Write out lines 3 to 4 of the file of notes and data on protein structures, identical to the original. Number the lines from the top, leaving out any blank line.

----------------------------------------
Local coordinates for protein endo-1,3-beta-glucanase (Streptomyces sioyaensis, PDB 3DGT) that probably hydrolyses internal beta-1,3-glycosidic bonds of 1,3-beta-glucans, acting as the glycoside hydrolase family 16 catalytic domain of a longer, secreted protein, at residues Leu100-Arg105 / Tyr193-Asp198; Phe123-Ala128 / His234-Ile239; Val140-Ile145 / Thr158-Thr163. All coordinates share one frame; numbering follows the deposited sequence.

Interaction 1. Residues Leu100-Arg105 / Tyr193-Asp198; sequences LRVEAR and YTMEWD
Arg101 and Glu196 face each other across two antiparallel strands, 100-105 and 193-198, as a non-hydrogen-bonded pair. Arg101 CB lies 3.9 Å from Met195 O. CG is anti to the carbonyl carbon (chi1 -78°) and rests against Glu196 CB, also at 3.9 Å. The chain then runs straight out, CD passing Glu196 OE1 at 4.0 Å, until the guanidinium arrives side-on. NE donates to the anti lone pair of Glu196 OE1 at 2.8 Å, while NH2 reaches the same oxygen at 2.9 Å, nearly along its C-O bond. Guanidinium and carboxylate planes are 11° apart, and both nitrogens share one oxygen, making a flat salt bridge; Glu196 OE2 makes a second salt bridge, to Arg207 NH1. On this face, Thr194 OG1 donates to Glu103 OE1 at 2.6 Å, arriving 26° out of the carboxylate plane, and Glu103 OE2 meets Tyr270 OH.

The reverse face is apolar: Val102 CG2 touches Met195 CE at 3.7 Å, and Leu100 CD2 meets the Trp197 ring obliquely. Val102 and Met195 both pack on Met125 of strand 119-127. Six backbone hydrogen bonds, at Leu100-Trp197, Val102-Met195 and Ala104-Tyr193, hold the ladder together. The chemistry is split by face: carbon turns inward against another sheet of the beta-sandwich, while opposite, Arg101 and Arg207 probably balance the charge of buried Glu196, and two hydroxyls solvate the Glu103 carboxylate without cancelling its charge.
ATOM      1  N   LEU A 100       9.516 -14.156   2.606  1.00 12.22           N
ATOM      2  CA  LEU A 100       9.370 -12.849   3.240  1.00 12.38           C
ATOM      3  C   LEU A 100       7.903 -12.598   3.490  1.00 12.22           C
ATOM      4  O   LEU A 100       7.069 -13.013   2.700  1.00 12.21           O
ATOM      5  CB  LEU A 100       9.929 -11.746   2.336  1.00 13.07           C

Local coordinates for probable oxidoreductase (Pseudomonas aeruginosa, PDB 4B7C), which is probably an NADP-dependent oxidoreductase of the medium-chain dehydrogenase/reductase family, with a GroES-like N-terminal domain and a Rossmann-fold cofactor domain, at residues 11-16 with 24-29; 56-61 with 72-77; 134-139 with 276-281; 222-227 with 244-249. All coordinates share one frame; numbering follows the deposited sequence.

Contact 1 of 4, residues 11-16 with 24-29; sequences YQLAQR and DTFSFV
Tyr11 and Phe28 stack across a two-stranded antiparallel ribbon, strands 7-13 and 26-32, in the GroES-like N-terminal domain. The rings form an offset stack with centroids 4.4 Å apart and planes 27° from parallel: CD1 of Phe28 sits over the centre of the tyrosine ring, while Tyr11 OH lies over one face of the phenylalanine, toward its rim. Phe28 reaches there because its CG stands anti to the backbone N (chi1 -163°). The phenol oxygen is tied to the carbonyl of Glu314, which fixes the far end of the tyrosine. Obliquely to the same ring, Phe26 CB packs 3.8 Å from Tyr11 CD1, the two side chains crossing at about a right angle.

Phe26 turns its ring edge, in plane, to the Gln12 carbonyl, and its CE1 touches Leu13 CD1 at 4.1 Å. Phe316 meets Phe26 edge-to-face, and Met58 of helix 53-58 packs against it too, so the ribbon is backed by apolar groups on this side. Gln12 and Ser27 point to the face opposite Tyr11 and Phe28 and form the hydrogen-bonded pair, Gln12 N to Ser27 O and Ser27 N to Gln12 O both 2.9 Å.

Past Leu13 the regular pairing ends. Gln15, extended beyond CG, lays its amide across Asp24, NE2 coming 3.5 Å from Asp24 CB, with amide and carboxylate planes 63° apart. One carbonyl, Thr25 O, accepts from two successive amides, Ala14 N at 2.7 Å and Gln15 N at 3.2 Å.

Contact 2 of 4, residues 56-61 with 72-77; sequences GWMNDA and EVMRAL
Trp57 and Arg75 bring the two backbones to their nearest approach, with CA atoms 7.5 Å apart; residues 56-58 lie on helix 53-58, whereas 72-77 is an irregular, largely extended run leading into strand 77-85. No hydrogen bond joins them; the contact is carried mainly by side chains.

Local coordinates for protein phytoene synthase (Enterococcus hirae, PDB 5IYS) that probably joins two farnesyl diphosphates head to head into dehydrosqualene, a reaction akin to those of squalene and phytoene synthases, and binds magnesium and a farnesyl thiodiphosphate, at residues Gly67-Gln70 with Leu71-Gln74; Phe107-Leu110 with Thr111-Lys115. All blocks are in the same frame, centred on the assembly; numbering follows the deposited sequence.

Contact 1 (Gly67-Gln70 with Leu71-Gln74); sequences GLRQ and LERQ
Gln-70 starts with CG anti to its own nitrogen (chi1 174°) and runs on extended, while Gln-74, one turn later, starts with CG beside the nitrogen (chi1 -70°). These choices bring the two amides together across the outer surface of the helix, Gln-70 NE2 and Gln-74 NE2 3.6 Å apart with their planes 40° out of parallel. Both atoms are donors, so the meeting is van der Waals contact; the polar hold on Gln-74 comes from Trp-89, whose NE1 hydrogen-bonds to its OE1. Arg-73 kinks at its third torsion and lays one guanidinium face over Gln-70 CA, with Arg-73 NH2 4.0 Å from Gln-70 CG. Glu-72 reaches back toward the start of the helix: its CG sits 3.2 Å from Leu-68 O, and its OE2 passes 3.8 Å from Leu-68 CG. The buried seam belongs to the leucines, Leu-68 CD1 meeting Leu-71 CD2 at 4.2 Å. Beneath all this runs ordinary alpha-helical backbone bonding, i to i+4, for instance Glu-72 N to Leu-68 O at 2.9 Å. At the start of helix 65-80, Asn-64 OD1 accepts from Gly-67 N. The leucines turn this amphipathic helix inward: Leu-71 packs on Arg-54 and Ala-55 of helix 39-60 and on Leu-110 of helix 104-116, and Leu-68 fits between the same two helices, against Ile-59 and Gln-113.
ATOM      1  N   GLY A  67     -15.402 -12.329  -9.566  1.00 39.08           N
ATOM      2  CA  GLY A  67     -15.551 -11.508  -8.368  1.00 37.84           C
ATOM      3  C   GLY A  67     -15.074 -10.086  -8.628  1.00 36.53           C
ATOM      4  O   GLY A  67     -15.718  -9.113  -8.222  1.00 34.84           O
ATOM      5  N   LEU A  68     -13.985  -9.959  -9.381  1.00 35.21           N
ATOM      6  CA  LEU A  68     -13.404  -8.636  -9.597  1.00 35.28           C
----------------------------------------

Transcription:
Arg101 and Glu196 face each other across two antiparallel strands, 100-105 and 193-198, as a non-hydrogen-bonded pair. Arg101 CB lies 3.9 Å from Met195 O. CG is anti to the carbonyl carbon (chi1 -78°) and rests against Glu196 CB, also at 3.9 Å. The chain then runs straight out, CD passing Glu196 OE1 at 4.0 Å, until the guanidinium arrives side-on. NE donates to the anti lone pair of Glu196 OE1 at 2.8 Å, while NH2 reaches the same oxygen at 2.9 Å, nearly along its C-O bond. Guanidinium and carboxylate planes are 11° apart, and both nitrogens share one oxygen, making a flat salt bridge; Glu196 OE2 makes a second salt bridge, to Arg207 NH1. On this face, Thr194 OG1 donates to Glu103 OE1 at 2.6 Å, arriving 26° out of the carboxylate plane, and Glu103 OE2 meets Tyr270 OH.

The reverse face is apolar: Val102 CG2 touches Met195 CE at 3.7 Å, and Leu100 CD2 meets the Trp197 ring obliquely. Val102 and Met195 both pack on Met125 of strand 119-127. Six backbone hydrogen bonds, at Leu100-Trp197, Val102-Met195 and Ala104-Tyr193, hold the ladder together. The chemistry is split by face: carbon turns inward against another sheet of the beta-sandwich, while opposite, Arg101 and Arg207 probably balance the charge of buried Glu196, and two hydroxyls solvate the Glu103 carboxylate without cancelling its charge.